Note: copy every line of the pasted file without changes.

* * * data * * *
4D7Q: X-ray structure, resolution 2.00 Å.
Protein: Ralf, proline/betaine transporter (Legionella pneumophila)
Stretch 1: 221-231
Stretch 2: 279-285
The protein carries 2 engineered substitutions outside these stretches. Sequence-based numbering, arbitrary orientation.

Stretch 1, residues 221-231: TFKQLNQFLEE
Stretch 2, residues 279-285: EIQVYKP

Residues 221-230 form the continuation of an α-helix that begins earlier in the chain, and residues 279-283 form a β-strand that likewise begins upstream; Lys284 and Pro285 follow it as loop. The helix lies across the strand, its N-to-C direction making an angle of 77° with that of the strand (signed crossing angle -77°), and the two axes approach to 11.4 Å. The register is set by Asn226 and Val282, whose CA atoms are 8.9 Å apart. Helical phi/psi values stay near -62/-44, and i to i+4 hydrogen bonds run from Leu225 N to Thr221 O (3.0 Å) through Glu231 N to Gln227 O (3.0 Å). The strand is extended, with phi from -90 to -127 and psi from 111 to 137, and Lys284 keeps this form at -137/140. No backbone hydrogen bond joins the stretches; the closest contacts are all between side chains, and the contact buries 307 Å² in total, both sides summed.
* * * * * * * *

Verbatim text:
4D7Q: X-ray structure, resolution 2.00 Å.
Protein: Ralf, proline/betaine transporter (Legionella pneumophila)
Stretch 1: 221-231
Stretch 2: 279-285
The protein carries 2 engineered substitutions outside these stretches. Sequence-based numbering, arbitrary orientation.

Stretch 1, residues 221-231: TFKQLNQFLEE
Stretch 2, residues 279-285: EIQVYKP

Residues 221-230 form the continuation of an α-helix that begins earlier in the chain, and residues 279-283 form a β-strand that likewise begins upstream; Lys284 and Pro285 follow it as loop. The helix lies across the strand, its N-to-C direction making an angle of 77° with that of the strand (signed crossing angle -77°), and the two axes approach to 11.4 Å. The register is set by Asn226 and Val282, whose CA atoms are 8.9 Å apart. Helical phi/psi values stay near -62/-44, and i to i+4 hydrogen bonds run from Leu225 N to Thr221 O (3.0 Å) through Glu231 N to Gln227 O (3.0 Å). The strand is extended, with phi from -90 to -127 and psi from 111 to 137, and Lys284 keeps this form at -137/140. No backbone hydrogen bond joins the stretches; the closest contacts are all between side chains, and the contact buries 307 Å² in total, both sides summed.